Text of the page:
Lillian Sizemore is an exhibiting artist and independent researcher working in the field of mosaic for over twenty-five years. She presents on mosaic practice and history at museums and educational forums, and is an invited visiting artist to international mosaic symposia. She was educated at Indiana University-Bloomington in Fine Arts and Italian, University of Bologna in Italy, and The Prince’s Foundation School of Traditional Arts in London. Sizemore consults on mid-20th century mosaic and maintains an extensive visual archive. Services include project management, valuations, and background investigation for clients such as collectors, curators, family estates, and municipalities. Custom reports combine studied insights with a keen eye to situate historic mosaic works into modern and contemporary art movements. Author of “A Guide to Mosaic Sites: San Francisco”, the first city tour guide of its kind. Her published articles are included in Raw VisionSociety for Commercial Archaeology and Andamento/UK. She is currently writing a survey of modern women mosaicists. Lillian’s unique skill set and attention to detail enhance and elevate all projects. 


I was introduced to mosaic as a child and my first trip to Ravenna, Italy in 1979 included a visit to a mosaic workshop. I have traveled to Italy frequently to visit family and study. I trained as a photographer and printmaker, had a decades-long career as a graphic designer, and worked professionally as a florist and garden designer. In 1994 I began experimenting with broken tile for exterior and interior spaces. I embraced the philosophical metaphor of the fragmented surface—how something broken and discarded could be made whole and beautiful again.

In 2000, I studied classical mosaic techniques with Luciana Notturni. I moved toward cut materials using classical hammer and hardie techniques. I focus on “al cavaletto” (easel) works and sculptural pieces rooted in geometry, nature, and esoterica. I pursue studies in midcentury modern mosaic, researching and writing, with a particular interest in women’s roles and the conservation of mosaic from the recent past. Being a maker informs my writing with embodied subject knowledge that is often bypassed in art history texts.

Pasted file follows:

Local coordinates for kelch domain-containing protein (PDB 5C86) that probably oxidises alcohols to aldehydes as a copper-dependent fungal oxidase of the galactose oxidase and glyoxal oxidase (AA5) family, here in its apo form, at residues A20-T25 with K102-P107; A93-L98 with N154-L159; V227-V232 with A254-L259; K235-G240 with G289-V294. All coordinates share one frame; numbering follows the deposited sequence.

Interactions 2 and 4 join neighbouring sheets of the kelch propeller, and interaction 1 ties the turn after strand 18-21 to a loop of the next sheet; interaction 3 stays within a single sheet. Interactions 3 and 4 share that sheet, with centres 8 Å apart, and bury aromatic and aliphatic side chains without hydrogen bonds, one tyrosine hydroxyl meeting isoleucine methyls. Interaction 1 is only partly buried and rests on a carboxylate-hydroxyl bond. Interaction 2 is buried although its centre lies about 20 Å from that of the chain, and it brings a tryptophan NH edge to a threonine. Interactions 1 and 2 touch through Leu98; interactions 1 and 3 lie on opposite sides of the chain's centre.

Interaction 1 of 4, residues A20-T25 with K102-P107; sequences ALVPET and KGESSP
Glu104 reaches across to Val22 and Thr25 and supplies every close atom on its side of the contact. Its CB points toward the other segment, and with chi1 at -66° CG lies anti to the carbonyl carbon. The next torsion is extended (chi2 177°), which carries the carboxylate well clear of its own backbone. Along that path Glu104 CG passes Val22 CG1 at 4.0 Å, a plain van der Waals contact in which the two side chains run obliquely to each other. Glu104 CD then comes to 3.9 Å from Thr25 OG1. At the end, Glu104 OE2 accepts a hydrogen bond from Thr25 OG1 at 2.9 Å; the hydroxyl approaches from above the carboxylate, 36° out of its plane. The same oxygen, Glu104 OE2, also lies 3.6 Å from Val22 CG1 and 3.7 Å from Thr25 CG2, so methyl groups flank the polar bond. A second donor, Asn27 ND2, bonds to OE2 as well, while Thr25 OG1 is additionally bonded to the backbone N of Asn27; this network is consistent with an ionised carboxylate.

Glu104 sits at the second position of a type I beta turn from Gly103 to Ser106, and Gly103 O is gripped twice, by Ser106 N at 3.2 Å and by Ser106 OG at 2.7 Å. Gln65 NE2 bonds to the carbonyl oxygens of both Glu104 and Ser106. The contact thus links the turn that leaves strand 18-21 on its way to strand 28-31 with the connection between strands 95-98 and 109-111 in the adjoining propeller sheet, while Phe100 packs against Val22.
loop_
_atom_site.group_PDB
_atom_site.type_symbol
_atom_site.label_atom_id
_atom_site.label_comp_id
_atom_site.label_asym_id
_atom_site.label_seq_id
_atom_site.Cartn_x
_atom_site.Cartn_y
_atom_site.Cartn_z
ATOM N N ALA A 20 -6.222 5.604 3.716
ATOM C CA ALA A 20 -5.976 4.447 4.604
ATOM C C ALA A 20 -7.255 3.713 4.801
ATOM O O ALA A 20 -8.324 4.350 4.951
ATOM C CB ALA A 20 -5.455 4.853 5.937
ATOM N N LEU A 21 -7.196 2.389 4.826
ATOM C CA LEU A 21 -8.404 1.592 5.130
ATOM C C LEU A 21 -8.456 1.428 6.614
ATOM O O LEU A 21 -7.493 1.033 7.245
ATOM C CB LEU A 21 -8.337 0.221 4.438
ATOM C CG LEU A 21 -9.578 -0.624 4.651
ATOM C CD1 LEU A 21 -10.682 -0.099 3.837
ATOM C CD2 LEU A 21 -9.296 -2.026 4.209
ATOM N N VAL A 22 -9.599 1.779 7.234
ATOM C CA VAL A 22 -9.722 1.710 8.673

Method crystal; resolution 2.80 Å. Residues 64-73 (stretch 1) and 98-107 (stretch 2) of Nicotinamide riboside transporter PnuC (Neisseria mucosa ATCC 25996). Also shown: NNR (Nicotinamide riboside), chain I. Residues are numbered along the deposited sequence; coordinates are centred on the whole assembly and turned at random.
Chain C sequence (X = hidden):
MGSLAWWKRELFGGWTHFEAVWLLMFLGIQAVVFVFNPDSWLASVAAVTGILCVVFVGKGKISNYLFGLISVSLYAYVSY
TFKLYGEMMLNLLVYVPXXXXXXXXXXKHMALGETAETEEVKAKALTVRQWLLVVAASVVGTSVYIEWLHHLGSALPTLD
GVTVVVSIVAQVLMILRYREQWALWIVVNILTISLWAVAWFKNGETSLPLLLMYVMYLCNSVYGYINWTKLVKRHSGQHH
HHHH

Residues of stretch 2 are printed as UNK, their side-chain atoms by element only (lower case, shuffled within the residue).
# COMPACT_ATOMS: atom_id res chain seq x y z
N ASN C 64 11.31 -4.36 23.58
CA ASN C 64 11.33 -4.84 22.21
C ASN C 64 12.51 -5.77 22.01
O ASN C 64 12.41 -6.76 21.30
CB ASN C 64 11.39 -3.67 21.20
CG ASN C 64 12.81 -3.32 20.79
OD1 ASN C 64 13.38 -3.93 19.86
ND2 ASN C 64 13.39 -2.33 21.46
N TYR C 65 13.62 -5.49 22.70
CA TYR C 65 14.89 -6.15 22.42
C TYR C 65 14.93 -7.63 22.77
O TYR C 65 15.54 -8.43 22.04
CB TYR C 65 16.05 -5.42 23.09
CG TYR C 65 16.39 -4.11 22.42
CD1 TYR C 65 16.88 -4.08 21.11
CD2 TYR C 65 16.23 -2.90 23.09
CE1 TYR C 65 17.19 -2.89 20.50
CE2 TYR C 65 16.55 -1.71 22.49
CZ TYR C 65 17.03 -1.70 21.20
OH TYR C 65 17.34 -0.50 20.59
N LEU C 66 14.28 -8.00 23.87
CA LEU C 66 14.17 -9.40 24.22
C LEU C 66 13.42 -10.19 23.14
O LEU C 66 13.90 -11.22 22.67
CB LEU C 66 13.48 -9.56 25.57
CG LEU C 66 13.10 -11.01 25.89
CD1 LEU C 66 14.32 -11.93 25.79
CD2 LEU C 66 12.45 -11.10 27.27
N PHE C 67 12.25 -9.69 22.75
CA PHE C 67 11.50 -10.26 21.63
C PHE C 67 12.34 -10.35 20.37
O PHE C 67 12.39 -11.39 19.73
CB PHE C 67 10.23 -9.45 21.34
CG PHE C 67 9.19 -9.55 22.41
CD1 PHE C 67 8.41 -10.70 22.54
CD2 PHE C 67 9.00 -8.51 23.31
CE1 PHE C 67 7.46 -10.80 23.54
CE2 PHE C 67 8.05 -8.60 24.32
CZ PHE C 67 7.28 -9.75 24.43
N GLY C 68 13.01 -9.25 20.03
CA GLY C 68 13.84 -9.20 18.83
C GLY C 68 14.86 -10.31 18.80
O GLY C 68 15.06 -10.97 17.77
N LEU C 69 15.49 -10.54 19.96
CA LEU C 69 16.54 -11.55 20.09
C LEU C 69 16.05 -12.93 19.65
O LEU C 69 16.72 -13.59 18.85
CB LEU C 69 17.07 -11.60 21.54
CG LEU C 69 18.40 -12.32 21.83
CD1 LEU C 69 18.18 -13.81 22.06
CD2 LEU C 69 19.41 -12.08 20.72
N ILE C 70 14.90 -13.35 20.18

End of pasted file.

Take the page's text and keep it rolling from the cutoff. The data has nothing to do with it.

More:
Luciana Notturni


I incorporate mosaic materials with wood and the Japanese technique of Shou Sugi Ban (charring wood), to relate to the alchemical processes. The works: Lotus Pods, about origins of sitting meditation; Opus Nigredo, about ephemeral endings; Opus Albedo, about emergent light, are examples. Nectar, is first in a series of “Mind Flowers” based on petal geometry.
I rarely purchase material, prefering to work through the gift and scavenge economy. I work with vintage and collected materials.
I prefer to work in direct method; undulating textures, so that light can reflect, enter and exit the materials. I want the viewer to sense they are entering a little city or landscape, as if flying above. I’ve observed that viewers will often hold up their hands in front of my work, as if warming themselves by a fire. I appreciate this impulse. My intention is to create works that permeate and warm people’s souls.

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